cultural forms. Ofcourse, independent culture doesn't
require much funding for a local scale, but when that
culture is technologically dependent and at the mercy
of a larger infrastructure, it can be a fragile thing.
If one makes the small analogical leap from
information trading to many of the activities
supported by non-profits and state-run agencies, in
terms of gift economics, it doesn't look so good. That
is in fact what Bush's volunteer and faith-based
initiatives, given steam post 9/11, are meant to do .
And while such programs offer much needed services to
those in 
need, their sustainability (at least democratically
speaking) is another matter. This is capitalism
working at its best: the social costs of profit are
visibly marginalized and largely paid for by those
that can least afford it. And as many (though probably
not enough) have pointed out, even the information
economy rides on the fleshy backs of labor that
remains 
mostly invisible in the flowing data streams. 
All of this I'm saying must be taken with a grain of
salt, as I'm a benefactor of much of what's traded in
the gift e-conomy. My participation in online
organizations like Rhizome.org has been extremely
rewarding. I didn't flinch before pitching in my
(whopping) 50 bucks when I heard they were in
financial trouble, before the membership fee was
mandated. Yet, 
this was firstly dependent on my perception that such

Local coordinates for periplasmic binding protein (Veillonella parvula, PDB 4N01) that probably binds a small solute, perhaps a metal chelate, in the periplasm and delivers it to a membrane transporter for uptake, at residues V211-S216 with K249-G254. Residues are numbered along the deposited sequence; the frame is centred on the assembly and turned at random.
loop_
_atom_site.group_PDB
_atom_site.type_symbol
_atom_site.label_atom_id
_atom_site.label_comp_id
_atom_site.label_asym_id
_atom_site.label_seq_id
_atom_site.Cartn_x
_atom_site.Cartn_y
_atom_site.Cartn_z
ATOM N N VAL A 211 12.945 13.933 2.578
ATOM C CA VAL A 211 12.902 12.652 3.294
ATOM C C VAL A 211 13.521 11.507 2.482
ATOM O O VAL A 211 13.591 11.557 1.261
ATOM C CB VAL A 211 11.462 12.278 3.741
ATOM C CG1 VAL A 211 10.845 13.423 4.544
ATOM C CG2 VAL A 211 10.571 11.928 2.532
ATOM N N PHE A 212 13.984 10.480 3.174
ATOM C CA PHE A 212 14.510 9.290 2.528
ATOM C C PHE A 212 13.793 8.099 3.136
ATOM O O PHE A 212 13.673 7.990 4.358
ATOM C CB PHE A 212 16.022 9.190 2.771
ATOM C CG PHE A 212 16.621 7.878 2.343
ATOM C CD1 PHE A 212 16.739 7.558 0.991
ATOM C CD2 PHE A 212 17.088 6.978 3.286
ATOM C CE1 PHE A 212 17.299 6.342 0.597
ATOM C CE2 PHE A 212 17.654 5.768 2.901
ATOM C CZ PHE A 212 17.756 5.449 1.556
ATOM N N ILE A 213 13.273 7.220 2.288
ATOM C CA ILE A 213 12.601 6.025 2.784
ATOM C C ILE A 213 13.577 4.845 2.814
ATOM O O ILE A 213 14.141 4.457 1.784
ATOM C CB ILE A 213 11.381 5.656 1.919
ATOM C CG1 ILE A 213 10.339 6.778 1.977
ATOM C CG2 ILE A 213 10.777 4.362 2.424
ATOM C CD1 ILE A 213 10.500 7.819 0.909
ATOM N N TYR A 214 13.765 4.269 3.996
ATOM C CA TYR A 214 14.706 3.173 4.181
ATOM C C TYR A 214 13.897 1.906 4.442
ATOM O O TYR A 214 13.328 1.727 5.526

activity would be personally and professionally
beneficial to me, and secondly, on my current
financial security. When theorizing of gift economics,
maybe we should run the theories through an
ideological 
translator (the Bureau of Inverse Technology may have
something for this already )- something that reminds
us that we create and recreate the systems that govern
us 
everyday. The desire for technological progress to be
evolutionary is blind utopianism at best and violently
authoritarian at worst. To be sure, I don't want to
criticize the practice of a gift economy, per se, but
rather the belief that such an economic system exists
apart from the necessities of expanding capital, with
all its contradictions. One question I pose to 
myself is how to deal with the agoraphobia brought on
by the "public spaces" of New Media, while hoping at
the same time that the space for conflict grows, as
history gives us reasons to fear the space that seems
free from struggle.
 
1. Moglen, Eben, "Anarchism Triumphant: Free Software
and the Death of Copyright," First 
Monday.
2. Deutsche, Rosalyn, "Agoraphobia," Evictions, MIT
Press, 1996.
3. See Lovink, Geert Dark Fiber, MIT Press, 2002;
Borsook, Paulina, "Cyberselfish," PublicAffairs,